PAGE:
Our ocean covers more than 70% percent of the planet and is home to over 220,000 known species and another estimated 2 million undiscovered flora and fauna. Yet in the past few decades, climate change and pollution have endangered this habitat.
The UN’s latest Intergovernmental Report on Climate Change outlines the warming of the earth’s oceans surface since 1970, highlighting temperatures in the past 25 years increasing twice as fast. This rapid warming coincides with rising sea levels from ice loss in the arctic and more frequent marine heatwaves which together create a ripple effect through the ocean food chain, resulting in mass marine life and bird die-offs.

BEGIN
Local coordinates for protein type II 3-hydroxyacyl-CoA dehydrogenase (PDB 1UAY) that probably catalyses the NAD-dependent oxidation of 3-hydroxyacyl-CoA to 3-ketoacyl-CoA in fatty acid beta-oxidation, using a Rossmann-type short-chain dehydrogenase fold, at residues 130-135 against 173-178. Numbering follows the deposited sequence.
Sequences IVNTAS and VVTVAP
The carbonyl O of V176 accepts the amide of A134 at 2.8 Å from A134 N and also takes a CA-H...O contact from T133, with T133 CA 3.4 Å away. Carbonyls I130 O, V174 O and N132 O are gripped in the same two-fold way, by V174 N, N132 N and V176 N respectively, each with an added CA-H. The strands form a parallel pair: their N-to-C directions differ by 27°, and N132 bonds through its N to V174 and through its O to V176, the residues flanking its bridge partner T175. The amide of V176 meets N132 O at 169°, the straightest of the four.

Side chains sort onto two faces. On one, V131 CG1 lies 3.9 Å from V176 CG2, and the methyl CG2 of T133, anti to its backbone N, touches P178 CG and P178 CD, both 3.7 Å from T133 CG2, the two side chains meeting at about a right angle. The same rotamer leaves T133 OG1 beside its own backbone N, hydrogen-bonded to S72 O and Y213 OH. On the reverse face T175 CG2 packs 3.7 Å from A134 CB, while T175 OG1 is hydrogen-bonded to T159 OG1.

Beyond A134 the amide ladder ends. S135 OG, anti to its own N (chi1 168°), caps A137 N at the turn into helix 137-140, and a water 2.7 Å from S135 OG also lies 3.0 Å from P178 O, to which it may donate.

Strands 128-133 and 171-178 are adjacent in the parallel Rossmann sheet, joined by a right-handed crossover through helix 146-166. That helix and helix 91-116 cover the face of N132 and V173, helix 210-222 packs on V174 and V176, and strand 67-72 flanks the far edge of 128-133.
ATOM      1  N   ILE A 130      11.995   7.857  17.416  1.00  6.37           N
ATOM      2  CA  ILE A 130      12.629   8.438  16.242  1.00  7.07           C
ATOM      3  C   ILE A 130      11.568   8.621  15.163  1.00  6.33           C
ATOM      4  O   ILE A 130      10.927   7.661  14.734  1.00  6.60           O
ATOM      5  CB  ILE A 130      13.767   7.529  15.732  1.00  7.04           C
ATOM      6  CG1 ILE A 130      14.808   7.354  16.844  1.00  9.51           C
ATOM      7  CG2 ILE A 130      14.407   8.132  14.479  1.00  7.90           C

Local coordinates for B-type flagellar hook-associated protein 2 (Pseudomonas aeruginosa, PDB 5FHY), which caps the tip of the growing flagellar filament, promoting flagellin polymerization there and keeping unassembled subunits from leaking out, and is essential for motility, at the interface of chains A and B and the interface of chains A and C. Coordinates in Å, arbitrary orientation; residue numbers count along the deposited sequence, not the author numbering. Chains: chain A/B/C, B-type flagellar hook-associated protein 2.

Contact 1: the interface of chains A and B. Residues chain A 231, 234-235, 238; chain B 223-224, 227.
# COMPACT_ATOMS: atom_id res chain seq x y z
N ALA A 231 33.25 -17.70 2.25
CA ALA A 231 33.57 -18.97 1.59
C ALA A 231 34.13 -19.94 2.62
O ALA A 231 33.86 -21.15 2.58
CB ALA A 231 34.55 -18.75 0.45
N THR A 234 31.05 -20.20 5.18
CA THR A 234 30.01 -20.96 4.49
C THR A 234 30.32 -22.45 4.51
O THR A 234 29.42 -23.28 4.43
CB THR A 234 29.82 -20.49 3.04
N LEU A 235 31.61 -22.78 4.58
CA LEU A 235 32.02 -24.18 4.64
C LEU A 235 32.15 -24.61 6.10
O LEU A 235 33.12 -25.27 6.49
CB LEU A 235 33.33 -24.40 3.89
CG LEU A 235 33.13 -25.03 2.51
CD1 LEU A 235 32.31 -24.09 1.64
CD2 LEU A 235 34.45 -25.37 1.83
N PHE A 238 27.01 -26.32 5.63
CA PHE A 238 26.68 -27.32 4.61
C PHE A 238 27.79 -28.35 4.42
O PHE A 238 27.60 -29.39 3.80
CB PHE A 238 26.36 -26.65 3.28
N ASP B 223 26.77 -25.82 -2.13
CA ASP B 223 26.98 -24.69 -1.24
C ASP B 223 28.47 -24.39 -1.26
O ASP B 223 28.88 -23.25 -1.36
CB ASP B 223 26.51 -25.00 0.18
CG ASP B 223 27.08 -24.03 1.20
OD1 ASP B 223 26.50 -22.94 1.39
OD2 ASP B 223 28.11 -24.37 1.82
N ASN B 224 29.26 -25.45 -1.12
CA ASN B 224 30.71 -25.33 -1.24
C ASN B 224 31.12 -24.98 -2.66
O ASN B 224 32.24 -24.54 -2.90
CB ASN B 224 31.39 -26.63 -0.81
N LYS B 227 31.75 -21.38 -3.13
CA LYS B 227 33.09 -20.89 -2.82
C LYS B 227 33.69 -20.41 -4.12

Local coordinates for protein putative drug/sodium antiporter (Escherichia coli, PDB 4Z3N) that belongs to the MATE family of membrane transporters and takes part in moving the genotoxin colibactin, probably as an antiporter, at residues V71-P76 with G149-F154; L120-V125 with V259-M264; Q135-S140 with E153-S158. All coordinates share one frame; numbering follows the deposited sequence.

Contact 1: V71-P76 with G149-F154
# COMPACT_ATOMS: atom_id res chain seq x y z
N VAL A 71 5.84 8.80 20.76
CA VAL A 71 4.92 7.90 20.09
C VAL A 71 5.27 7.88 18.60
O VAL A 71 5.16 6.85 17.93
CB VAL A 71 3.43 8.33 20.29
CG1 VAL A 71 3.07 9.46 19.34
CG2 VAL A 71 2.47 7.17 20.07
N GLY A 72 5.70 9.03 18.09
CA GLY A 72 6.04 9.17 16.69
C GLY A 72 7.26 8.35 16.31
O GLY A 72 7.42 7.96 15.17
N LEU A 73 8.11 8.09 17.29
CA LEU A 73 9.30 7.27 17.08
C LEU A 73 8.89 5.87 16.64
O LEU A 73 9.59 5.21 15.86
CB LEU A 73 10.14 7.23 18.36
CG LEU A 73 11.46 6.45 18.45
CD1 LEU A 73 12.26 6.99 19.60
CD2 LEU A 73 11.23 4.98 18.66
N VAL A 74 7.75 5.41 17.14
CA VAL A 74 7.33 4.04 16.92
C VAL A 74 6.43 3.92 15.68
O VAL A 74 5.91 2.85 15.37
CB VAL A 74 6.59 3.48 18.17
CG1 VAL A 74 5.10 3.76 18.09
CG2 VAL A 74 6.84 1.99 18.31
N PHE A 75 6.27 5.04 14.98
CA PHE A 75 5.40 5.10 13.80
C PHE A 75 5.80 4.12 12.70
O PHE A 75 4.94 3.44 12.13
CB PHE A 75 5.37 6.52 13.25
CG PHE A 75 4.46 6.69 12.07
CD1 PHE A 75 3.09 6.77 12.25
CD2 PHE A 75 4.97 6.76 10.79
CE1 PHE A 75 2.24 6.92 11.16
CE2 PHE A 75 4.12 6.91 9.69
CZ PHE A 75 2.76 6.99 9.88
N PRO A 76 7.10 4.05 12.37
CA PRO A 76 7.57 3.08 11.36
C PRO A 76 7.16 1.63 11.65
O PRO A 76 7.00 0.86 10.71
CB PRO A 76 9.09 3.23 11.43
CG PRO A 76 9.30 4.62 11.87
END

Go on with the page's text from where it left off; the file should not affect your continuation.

Recent major flooding has led scientists to predict the more frequent occurrence of ocean dead zones—areas of water not able to sustain life due to low concentrations of oxygen. Flooding causes the agricultural industry’s runoff (including nutrients and chemicals) to go straight into nearby rivers, with many of these rivers emptying into oceans, creating these dead zones.
Additionally, there are an estimated 5.25 trillion pieces of plastic debris in the ocean, polluting countless habitats and putting many species in danger.
Given our oceans comprise more than 70% of Earth’s surface, this can all lead to catastrophic economic implications for coastal communities dependent on ocean life and even more dire global consequences.